Public service announcement

I have an idea for colleges and universities looking to do a
quick-and-dirty website usability check: Recruit every newly hired
employee to provide feedback on their experience using your site. Hand them a questionnaire, convene them
in focus groups with food as a bribe for participation,* whatever — I bet you’ll garner a ton of suggestions for
making your site easier to use.

If you really want constructive
criticism, ask them to comment on your institution’s
Human Resources website. It may be a little disconcerting when your new
hires start saying things like "My former
job title wouldn’t fit in the tiny little box in the online form your
HR site insisted I fill out!" and "It took me five minutes to find the
listing for the job I wanted to apply for!" and "Where’s your information about living in the local area? I couldn’t find any", but it’ll certainly be instructive.

I’m in the middle of another job search, and by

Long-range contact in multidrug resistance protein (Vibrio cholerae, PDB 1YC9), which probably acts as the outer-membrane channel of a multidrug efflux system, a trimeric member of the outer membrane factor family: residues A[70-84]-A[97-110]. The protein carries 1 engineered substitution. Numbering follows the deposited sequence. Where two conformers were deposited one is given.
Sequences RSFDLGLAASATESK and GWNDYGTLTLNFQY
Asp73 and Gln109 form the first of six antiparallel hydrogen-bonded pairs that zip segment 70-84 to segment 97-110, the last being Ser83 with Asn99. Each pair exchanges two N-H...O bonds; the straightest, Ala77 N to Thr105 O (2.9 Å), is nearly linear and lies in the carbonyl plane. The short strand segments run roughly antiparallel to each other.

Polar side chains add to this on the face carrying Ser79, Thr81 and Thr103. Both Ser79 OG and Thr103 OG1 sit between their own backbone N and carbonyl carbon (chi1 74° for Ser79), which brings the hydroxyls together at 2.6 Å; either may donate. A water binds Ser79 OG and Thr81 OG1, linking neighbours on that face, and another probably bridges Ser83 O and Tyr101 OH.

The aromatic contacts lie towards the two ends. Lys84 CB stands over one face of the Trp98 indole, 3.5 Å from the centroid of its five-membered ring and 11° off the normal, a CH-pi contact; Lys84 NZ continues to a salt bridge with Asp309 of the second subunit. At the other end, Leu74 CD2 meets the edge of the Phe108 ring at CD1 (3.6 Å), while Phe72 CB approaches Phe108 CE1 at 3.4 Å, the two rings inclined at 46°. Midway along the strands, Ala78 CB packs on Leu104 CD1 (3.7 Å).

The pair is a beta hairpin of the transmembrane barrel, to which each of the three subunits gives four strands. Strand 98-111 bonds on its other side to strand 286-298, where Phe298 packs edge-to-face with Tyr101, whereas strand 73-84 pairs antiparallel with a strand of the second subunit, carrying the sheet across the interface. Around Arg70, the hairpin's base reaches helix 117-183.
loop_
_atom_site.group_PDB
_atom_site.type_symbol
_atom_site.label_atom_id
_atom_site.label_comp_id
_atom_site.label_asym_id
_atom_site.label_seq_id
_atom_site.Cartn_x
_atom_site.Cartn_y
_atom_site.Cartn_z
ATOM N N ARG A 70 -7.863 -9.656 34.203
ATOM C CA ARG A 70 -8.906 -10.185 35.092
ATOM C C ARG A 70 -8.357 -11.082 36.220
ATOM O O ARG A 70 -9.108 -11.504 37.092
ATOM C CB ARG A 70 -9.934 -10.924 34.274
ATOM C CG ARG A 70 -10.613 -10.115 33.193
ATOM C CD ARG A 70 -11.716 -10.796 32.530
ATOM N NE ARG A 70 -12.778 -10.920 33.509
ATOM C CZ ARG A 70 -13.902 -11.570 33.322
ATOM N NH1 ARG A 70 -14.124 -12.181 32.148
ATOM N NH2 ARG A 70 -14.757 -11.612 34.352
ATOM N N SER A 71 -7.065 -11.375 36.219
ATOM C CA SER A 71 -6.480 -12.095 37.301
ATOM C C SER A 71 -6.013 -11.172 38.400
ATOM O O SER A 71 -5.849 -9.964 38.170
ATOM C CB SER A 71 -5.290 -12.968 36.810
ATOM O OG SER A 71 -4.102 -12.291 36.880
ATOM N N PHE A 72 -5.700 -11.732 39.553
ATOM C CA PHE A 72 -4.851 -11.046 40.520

this point I could probably write an entire book on Usability for Campus Websites. The jobs I’m applying for all look really good. So
do the institutions. But I’ll be a happy camper if I never have to deal
with another HR site with a one-size-fits-all online submission form or a clunkily complicated database of job listings.

I’m not pointing fingers at particular schools, I hasten to add. And I’m not complaining about going through the usual channels. But I bet a lot of newly hired people would be in a great position to point out exactly where they thought they’d find a specific piece of information but instead had to click futilely or pore over the site map. And it would be an inexpensive way to incorporate a little user-centered design for schools that couldn’t afford to hire a full-time usability person (or even a usability consultant). Seriously, why not?

[Footnote: More on the "why research is hard" series tomorrow. Tonight, I’ve just had a lovely dinner with these folks, and am now full of good food and wine and gelato, and I’m going to go mellow out for the rest of the evening.]

* I can nearly always be bribed with food, and I know I’m not the only one.

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